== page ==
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A scientist advising the Government has accused ministers of “abandoning” the testing system for international travel, saying planned relaxations will increase the risk of importing infections and new virus variants.
Professor Stephen Reicher said officials could have improved the system which saw “absurd rates” charged for PCR tests, by doing such testing through the NHS.
The traffic light system in England is to be replaced from October 4 by a single, reduced, “red list” of destinations, and those who are fully vaccinated will no longer need a pre-departure test before returning from non-red list destinations.
From the end of October, they will also be able to replace the day two PCR test with a cheaper lateral flow test.
Prof Reicher, a member of the Scientific Pandemic Insights Group on Behaviours, which feeds into the Scientific Advisory Group for Emergencies, said the system around PCR tests for travellers has been “dysfunctional” with “all the different companies charging absurd rates and not providing a service”.
He said the Government has responded to this “not by improving the system but by abandoning it entirely”, and added that, domestically, there remains “huge uncertainty” about the effect on virus cases of the return of schools, universities, workplaces and people spending more time indoors in the autumn weather.
On travel, he told Sky News’s Trevor Phillips on Sunday programme: “I think it would have been far preferable to keep PCR tests but to improve the system and to do them through the NHS.
“I think it (the relaxation) is increasing risk. I think it does limit, in fact it stops our ability to trace different variants, and increases the probability of infected people coming into the country.
“I think it has increased the risk, quite frankly, and I think we should have improved the system rather than by and large abandoning it.”
Lawrence Young, professor of molecular oncology at the University of Warwick, said: “Letting our guard down runs the risk of bringing a new variant into the country, such as the Mu variant first identified in Colombia, which could reduce the effectiveness of current vaccines.”
Another scientist said while easing the rules will “inevitably increase the risk” of infections, high rates in the UK mean travellers could be as likely to catch Covid on a trip to Torquay as one to Turkey.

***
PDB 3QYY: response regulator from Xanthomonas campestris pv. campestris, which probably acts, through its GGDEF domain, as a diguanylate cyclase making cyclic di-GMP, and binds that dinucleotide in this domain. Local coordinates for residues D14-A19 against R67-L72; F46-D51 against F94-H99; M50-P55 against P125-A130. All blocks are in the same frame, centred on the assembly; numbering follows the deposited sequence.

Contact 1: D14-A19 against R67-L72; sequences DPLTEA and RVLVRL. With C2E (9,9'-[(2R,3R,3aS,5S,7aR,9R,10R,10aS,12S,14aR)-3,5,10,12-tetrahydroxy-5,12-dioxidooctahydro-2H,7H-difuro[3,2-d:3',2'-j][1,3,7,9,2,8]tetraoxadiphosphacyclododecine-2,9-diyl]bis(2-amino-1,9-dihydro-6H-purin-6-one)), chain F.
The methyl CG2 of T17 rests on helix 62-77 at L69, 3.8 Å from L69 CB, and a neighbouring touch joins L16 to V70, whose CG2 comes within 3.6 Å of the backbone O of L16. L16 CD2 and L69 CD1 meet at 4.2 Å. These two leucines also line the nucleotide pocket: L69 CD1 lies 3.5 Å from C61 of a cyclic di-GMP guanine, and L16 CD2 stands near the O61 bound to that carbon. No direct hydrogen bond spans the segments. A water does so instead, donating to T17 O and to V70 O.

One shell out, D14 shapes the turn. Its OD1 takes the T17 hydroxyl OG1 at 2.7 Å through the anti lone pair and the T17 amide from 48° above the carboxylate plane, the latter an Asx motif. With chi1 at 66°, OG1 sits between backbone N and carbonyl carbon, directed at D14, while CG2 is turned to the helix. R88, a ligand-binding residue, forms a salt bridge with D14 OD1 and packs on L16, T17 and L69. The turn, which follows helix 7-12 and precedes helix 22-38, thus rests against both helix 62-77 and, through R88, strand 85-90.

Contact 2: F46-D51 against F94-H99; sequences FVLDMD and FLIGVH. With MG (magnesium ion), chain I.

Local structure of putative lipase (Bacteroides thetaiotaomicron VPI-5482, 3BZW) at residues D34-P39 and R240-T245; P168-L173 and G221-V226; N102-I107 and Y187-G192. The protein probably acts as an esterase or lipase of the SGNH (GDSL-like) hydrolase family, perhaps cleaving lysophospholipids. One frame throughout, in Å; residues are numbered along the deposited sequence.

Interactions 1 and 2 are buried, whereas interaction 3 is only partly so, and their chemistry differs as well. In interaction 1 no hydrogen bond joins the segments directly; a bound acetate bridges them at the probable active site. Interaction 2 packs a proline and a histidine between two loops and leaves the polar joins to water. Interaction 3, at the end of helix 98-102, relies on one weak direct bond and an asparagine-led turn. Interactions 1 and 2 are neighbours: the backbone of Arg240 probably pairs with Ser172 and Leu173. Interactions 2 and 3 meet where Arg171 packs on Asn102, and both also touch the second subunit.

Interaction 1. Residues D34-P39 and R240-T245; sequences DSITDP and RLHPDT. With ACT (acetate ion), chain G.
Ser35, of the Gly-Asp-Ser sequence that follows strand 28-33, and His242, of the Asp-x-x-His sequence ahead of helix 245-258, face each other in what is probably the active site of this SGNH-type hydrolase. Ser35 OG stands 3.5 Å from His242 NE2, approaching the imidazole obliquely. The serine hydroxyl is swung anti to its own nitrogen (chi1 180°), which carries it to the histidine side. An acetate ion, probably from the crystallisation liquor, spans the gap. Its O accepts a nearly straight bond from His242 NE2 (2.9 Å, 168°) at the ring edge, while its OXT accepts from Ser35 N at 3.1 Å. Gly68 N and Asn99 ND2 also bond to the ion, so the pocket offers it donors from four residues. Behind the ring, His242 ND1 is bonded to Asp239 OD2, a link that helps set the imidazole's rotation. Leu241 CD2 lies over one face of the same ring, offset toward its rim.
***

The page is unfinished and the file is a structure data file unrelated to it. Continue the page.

Dr Simon Clarke, associate professor in cellular microbiology at the University of Reading, said: “Given the fact that community transmission within the UK is still running at a high level, it seems churlish to put high barriers in the way of international travel when the risks of catching Covid at home are relatively high.”
The Scottish Government has said it will drop the traffic light system but will not follow England when it comes to testing requirements and PCR tests will still be required.
The Welsh Government said it will consider the UK Government’s proposed changes, but health minister Eluned Morgan has warned they could “weaken the line of defence on importing infection”.
In Northern Ireland, the traffic light system will change from October 4, with a single “red list” of destinations, while proposed changes to pre-departure and post-arrival testing will be discussed by Stormont ministers next week.
Meanwhile, booster jab invites are being sent out to more than a million people to “strengthen the wall of defence” against coronavirus created by the vaccines.
People will receive texts from Monday, while letters will be sent to those who are eligible later in the week, NHS England said.
Some 1.5 million people will be contacted and encouraged to use the national booking service.
NHS England said the vaccination of children aged 12 to 15 will also begin “shortly”.
Those eligible for boosters include anyone aged 50 and over, people living and working in care homes for the elderly, and frontline health and social care workers.
All those who are clinically extremely vulnerable and anyone aged 16 to 65 in an at-risk group for Covid (who were included in priority groups one to nine during the initial vaccine rollout) will also be eligible for a jab.
The Joint Committee on Vaccination and Immunisation (JCVI) has said people should receive their booster dose at least six months after they received their second coronavirus jab.
While there is a preference that people should get the Pfizer jab as a third dose, regardless of which jab they were initially given, the JCVI said half doses of the Moderna jab could be used as an alternative.
People who are most vulnerable to #COVID19 will be offered a booster vaccine.
This includes:▶️ adults aged 50 or over▶️ frontline health & social care workers▶️ care home residents
The NHS will contact you directly if you're eligible for a booster.
More info 👇
— Department of Health and Social Care (@DHSCgovuk) September 18, 2021
There are also booster campaigns in Wales, Scotland and Northern Ireland.
Health and Social Care Secretary Sajid Javid said: “It is excellent that getting your booster jab has now become even easier thanks to the opening of the National Booking Service to those eligible.
“Booster doses are an important way of keeping the virus under control for the long term and will protect the most vulnerable through the winter months.
“I urge everyone who receives a letter or text to get their jab as soon as possible so we can strengthen the wall of defence across the country that each vaccine brings.”
The latest Government figures showed there were another 29,612 lab-confirmed Covid-19 cases in the UK as of Sunday, and a further 56 people died within 28 days of testing positive for Covid-19, bringing the UK total to 135,203.